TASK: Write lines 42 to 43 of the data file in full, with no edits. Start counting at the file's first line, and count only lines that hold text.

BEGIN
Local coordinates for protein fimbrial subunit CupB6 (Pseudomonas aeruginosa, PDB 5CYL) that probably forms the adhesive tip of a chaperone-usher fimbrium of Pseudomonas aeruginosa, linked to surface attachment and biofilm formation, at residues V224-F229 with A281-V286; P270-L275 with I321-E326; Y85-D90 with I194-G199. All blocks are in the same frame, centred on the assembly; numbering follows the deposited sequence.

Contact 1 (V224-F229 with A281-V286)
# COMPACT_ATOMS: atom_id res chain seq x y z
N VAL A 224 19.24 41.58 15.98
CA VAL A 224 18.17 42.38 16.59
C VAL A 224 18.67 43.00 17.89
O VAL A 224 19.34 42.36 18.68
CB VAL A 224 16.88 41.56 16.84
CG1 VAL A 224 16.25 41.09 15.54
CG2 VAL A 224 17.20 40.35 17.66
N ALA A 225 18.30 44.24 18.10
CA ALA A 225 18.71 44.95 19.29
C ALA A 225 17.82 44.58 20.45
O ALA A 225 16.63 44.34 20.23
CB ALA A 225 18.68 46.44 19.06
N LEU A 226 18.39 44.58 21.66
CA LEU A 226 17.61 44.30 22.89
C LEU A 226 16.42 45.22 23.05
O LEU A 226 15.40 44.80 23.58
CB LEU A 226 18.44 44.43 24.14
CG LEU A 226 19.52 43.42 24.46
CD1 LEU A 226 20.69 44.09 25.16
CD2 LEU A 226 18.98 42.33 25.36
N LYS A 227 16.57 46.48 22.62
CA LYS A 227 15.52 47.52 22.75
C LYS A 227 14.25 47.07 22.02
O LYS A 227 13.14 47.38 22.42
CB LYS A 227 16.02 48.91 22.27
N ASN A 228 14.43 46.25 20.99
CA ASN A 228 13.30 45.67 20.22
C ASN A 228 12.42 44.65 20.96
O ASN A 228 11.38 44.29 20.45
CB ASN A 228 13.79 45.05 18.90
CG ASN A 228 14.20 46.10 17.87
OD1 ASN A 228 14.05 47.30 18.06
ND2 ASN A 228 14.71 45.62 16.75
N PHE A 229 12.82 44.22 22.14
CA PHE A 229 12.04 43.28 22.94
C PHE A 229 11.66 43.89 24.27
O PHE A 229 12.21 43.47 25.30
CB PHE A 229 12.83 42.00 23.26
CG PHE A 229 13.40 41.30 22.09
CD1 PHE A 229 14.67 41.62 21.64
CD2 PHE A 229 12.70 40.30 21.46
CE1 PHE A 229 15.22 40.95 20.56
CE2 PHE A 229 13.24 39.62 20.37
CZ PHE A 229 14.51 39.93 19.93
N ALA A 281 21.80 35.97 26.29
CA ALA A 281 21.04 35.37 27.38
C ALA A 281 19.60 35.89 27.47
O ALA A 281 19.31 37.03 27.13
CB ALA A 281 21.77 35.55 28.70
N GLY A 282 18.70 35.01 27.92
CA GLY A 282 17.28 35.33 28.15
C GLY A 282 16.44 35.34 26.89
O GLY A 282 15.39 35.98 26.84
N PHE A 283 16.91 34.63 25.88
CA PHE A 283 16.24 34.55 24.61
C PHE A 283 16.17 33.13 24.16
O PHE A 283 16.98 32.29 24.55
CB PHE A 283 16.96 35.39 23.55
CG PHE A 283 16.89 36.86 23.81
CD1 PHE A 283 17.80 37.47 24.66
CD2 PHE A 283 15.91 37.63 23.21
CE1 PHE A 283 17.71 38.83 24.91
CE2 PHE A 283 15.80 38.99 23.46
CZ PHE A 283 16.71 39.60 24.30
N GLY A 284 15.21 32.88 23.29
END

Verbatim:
CG PHE A 229 13.40 41.30 22.09
CD1 PHE A 229 14.67 41.62 21.64